man. She gave him a few of her precious pearls, and although he
played with them a bit, tossing them around, she was sure this man
wouldn’t hurt them. But when she asked him to handle her pearls
carefully, he laughed, saying, “Your pearls aren’t worth
what you think they are.” With that he walked away, stepping
on the pearls carelessly. She stooped to pick them up and noticed
that some had been lost. Her strand was in shambles and only the
large pearl and a few others remained intact.
By this time her spirit was broken, and she
desperately searched for someone to care for her pearls. Her heart
longed to hear words of hope and love, and it wasn’t long
before she found herself giving what few pearls she had left to
men she knew didn’t love her.
It was to one of these men she gave the last
pear, her father’s precious gift to her. She was hopeful this
would buy her the love she so desperately wanted. She closed her
eyes as she entrusted the pearl to him, but the next morning she
found herself alone. He was gone, and the pearl lay next to her
on the bed. She couldn’t hold back the tears. Deep scratches
and chips marred it’s beauty, and it no longer absorbed or
reflected the light with any grace. She was abandoned with a few
broken and chipped pearls, nothing of value, and her sense of shame
and disgrace was overwhelming. She knew her only hope was to go
back to her father, but so many questions ran through her mind.
Will he accept me or even want to see me if
he knows what I’ve done? Is he still there for me? Does he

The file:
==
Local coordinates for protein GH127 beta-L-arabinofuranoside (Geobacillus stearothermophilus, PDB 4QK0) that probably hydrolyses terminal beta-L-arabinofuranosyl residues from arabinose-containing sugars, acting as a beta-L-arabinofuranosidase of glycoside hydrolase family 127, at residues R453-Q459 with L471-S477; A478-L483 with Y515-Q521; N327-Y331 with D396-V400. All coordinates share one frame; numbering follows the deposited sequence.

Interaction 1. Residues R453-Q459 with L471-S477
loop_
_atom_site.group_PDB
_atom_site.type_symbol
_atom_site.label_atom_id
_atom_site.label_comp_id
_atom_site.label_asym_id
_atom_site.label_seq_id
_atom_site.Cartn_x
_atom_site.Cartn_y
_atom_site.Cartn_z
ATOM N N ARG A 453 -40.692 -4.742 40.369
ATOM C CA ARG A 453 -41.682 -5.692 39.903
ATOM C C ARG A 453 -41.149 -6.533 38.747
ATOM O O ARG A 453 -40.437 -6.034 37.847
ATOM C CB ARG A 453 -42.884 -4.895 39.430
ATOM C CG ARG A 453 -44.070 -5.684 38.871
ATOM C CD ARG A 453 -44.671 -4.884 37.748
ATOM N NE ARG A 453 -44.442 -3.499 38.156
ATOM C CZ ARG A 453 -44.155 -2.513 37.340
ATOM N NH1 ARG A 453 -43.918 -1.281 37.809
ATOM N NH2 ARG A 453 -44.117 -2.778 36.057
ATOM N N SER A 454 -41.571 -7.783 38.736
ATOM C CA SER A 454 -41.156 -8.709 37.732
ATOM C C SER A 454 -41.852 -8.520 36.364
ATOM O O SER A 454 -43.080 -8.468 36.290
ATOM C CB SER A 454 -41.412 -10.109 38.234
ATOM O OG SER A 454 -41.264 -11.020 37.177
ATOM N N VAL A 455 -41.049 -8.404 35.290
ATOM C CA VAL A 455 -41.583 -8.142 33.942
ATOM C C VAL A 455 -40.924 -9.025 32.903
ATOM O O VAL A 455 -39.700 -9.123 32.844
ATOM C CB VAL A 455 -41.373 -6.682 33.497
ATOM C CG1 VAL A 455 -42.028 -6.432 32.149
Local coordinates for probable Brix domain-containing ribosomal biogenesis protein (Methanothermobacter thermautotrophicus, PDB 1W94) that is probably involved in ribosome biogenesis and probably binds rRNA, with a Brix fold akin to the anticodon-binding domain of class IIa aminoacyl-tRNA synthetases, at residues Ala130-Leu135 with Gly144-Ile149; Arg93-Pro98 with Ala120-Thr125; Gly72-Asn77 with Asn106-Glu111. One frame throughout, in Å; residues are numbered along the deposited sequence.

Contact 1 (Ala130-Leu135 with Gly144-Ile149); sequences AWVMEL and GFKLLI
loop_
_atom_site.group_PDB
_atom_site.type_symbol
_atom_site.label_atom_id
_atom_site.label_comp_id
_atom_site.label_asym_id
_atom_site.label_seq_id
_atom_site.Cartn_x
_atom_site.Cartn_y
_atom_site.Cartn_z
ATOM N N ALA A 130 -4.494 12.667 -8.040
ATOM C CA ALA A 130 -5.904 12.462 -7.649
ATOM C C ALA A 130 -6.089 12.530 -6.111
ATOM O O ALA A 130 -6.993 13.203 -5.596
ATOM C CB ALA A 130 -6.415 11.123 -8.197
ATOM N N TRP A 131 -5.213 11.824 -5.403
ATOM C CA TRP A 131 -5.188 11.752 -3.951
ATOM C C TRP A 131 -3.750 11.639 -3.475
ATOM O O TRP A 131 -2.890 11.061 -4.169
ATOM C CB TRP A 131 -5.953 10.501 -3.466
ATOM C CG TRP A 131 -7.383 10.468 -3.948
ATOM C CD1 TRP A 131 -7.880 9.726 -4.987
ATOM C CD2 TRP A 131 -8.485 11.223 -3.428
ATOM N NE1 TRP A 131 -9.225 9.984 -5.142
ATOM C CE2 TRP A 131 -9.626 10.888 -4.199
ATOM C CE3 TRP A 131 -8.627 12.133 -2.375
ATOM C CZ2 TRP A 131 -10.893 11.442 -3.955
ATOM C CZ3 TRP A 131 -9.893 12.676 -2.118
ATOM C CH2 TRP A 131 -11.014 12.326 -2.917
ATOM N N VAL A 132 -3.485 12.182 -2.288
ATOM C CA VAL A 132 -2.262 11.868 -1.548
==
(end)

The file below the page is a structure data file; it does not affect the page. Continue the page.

still love me? Could he ever restore me? She took the long walk
home. Each step was fearfully taken, and yet she felt compelled
The house stood at the end of the ocean. She
walked along the familiar path and up the three steps to the door.
She’d arrived home, but guilt kept her from knocking. She
stood there crying, and soon the door opened. Her father took her
in his arms and held her while he whispered, “It’s going
to be all right. You’re back home, and I’ll take care
The young woman pulled away and said, “You
don’t know what I’ve done. All the pearls are lost or
ruined, and I’m not worthy of your love. “ She looked
into her father’s eyes and saw that she hadn’t changed.
He still loved her. “Will you show me the pearls?” he
Slowly, she took them from her pocket. Each
chipped, scratched and broken pearl was laid before him. One by
one they revealed her pain and exposed her sin. Yet her father showed
no look of alarm, only compassion. Seeing this, she gave him all
she had, including the last and largest pearl. The father’s
eyes welled with tears.
“I can restore these,” he
said. “They’ll be smaller, and you have to live with
the reminder that they aren’t as they originally were. But
even the lost ones can be replaced, Spend some time with me, and
I’ll make your strand beautiful again.”
She watched him pull a small knife from a drawer
in the kitchen. He sat down and began to peel layers of nacre off
the marred pearls. It was hard to see them shrink to a smaller size,
but soon the pearls’ luster reappeared, and the light was
once again absorbed and reflected on their surface. The daughter
wept with joy as the father worked on every pearl. Even the largest
pearl was restored. Its beauty had returned.
The young woman spent a lot of time with the
father, gathering pearls to replace the lost ones, creating a new
strand. These were precious months of discovery. As the strand began
to take shape, her confidence returned. She held this strand more
precious than the first, because in its restoration, she saw the
depth of her father’s love.
One day, she met a wonderful man. She asked
her father what she should do, and relying on her father’s
wisdom she gave the man two of the smallest pearls near the clasp.
He, too, had spent much time with his father and knew how to respectfully
handle and care for the pearls, so this time none were lost or broken.
Pearl by pearl, the man received the gift of the young woman’s
strand. And then one very special day, in a white dress, she gave
the man the last of her precious pearls.
And the father was pleased.